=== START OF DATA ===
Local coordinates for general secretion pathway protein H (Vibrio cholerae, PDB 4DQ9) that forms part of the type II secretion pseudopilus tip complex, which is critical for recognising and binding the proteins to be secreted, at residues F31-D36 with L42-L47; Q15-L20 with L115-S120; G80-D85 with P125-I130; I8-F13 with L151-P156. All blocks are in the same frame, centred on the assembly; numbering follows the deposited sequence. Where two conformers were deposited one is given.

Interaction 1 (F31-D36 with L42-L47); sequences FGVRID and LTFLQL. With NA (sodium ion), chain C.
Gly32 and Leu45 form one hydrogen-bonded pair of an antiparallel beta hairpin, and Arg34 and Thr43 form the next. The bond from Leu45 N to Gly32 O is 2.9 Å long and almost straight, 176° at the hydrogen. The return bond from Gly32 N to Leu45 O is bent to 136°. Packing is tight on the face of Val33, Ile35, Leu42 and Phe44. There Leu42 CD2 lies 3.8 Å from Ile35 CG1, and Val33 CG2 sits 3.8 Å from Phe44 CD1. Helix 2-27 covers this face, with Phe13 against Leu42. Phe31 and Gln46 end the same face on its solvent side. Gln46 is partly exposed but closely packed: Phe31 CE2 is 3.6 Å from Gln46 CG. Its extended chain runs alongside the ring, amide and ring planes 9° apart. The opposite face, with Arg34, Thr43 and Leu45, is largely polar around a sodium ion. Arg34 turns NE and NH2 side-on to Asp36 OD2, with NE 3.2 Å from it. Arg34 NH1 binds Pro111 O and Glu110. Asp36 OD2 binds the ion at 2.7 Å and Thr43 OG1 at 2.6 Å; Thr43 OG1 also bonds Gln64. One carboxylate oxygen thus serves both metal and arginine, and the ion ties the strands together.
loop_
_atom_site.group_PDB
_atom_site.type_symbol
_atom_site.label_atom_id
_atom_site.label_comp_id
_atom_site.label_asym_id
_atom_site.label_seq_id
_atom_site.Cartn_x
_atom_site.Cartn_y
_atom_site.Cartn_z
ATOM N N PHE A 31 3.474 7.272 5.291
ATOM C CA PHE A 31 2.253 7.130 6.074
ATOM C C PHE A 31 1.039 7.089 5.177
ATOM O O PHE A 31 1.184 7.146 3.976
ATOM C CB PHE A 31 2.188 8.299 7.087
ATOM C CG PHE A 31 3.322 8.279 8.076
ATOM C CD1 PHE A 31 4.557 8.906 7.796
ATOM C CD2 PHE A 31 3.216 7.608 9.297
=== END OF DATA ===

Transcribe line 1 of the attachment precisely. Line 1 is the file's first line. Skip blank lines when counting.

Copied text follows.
Local coordinates for general secretion pathway protein H (Vibrio cholerae, PDB 4DQ9) that forms part of the type II secretion pseudopilus tip complex, which is critical for recognising and binding the proteins to be secreted, at residues F31-D36 with L42-L47; Q15-L20 with L115-S120; G80-D85 with P125-I130; I8-F13 with L151-P156. All blocks are in the same frame, centred on the assembly; numbering follows the deposited sequence. Where two conformers were deposited one is given.